An electronic read signal is polled by an input circuit 40 to determine whether the leading edge of one or more bits has been sensed. If not edge has been detected by an edge detector 42, the timer circuit 34 is again checked and another read signal is polled by input circuit 40. Once a leading edge is detected, motion of the tape continues in the same direction, and after a short delay caused by a delay circuit 44 another read signal is polled by a read encoder 46.The delay between pollings of read signals is required to ensure that all bits in the combination are in a suitable position for detection. Otherwise, in the case of a slight mis-alignment of bits, a leading edge of one bit could trigger a mis-read.

The present code is compared to the last code stored in memory by a comparator 48. Translation of the present code by a look-up table or algorithm 50 may be required, depending both on the value of the present code compared to the code stored in memory 48 and on the direction of tape motion as indicated by a motion detector 52 and 53. Table 1 shows the relationship among present code, code stored, direction of tape motion, and whether code translation is required. The system determines where the combination of bits is located on the tape by considering the present code compared to the last code stored in memory and the direction of tape motion.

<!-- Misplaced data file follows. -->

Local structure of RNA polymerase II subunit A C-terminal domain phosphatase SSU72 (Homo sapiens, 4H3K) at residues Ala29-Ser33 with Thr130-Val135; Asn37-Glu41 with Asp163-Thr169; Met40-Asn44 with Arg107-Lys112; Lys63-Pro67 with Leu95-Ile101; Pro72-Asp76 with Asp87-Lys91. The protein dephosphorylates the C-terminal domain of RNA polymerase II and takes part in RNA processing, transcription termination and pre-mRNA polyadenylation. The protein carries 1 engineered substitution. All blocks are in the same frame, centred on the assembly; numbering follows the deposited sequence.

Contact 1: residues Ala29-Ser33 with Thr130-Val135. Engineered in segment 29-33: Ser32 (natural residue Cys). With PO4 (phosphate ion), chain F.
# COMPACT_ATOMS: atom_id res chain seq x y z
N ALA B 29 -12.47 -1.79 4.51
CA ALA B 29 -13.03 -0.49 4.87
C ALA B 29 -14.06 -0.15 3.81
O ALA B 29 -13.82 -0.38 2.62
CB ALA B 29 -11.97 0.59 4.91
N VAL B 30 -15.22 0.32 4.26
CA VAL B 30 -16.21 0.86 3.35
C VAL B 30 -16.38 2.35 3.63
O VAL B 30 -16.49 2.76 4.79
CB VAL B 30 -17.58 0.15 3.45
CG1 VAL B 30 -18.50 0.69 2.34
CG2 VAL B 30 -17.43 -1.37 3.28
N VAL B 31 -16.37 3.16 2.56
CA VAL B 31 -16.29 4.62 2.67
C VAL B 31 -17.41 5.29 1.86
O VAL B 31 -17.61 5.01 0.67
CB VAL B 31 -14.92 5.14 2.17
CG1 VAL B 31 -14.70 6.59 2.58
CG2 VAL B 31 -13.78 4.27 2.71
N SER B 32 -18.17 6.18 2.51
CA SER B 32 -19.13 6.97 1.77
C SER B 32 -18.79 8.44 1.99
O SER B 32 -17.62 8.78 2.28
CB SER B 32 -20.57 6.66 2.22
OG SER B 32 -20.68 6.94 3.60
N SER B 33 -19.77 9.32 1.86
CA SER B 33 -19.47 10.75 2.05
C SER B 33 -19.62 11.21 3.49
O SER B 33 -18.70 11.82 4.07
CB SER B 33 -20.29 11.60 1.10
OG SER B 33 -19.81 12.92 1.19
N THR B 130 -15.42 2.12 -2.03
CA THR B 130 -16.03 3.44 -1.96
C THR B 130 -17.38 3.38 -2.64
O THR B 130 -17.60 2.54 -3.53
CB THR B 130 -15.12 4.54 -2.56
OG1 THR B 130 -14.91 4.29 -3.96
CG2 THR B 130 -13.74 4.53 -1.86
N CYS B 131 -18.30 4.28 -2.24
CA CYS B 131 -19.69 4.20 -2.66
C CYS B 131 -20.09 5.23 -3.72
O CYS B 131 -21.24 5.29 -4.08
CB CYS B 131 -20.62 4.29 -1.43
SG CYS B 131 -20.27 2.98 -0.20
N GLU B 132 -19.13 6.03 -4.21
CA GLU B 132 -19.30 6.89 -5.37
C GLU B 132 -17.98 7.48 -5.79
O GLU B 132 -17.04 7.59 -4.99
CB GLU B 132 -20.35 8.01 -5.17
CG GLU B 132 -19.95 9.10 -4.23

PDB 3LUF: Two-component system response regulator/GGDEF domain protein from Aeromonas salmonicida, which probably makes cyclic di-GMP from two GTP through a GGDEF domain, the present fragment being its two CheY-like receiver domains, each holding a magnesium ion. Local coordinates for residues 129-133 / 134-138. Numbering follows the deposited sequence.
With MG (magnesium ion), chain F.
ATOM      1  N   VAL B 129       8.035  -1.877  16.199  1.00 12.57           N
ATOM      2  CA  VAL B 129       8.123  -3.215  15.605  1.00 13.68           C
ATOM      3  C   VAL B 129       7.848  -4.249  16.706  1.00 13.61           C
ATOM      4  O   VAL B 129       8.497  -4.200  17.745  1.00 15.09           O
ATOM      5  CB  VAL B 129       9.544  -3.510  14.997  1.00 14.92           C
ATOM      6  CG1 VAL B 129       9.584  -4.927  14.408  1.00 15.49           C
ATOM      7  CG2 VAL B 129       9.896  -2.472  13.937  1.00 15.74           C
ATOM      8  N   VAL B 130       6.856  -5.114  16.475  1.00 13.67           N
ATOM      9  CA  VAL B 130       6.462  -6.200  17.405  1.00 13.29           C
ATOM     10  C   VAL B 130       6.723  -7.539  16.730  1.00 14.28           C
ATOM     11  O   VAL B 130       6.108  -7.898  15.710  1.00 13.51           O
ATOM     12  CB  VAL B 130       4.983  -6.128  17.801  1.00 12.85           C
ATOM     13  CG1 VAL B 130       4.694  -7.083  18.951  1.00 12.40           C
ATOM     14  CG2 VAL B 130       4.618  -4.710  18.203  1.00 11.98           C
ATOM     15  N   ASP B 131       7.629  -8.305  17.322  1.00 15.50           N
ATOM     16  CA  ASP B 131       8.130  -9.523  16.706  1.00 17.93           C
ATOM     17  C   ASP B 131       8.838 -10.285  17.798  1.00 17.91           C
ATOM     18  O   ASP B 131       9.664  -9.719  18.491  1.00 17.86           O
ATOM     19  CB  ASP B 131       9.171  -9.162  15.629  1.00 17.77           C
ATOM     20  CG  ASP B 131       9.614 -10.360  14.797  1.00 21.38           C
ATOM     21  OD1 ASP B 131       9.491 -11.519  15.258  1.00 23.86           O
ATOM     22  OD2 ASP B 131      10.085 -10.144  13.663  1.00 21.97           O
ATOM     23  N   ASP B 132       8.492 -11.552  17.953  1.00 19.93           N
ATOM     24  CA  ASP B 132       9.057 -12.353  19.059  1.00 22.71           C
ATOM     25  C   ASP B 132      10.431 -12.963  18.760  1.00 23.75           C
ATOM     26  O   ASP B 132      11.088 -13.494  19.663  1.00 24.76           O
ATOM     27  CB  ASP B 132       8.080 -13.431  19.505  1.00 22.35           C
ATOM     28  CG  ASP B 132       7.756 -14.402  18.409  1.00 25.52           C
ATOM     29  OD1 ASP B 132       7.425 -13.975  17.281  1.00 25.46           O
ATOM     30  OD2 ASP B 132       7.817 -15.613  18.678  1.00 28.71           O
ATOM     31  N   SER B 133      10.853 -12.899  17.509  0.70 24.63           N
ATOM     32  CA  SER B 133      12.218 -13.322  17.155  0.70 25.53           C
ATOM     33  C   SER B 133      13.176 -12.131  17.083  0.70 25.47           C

TABLE 1______________________________________Translation ParametersPresent         DirectionValue of Code   of Motion  Translation______________________________________Greater than Stored Value           Positive   Not Required                      (1st part of tape)Greater than Stored Value           Negative   Required                      (2nd part of tape)Less than Stored Value           Positive   Required                      (2nd part of tape)Less than Stored Value           Negative   Not Required                      (1st part of tape)______________________________________

Referring again to FIG. 1, it will be noticed that the code representing the decimal value 3 on the first part of the tape 14 is the same code as that representing the decimal value 7 on the second part of the tape 16 in this embodiment. If the direction of tape motion is positive (i.e., from 0 towards 9) and the binary code stored in memory is a larger value (100) than the present code (011), then the present code must be located on the second part of the tape 16. The code is translated by a circuit 50, via algorithm or look-up table, to its equivalent decimal value (7) and the binary and decimal codes are stored in memory 54. If the direction of the tape is negative, however, and the binary code stored in memory is a larger value (100) than the present code (011), then the present code must be located on the first part of the tape 14. The untranslated binary and decimal codes are stored in memory 54. The decimal value that the code represents is 3.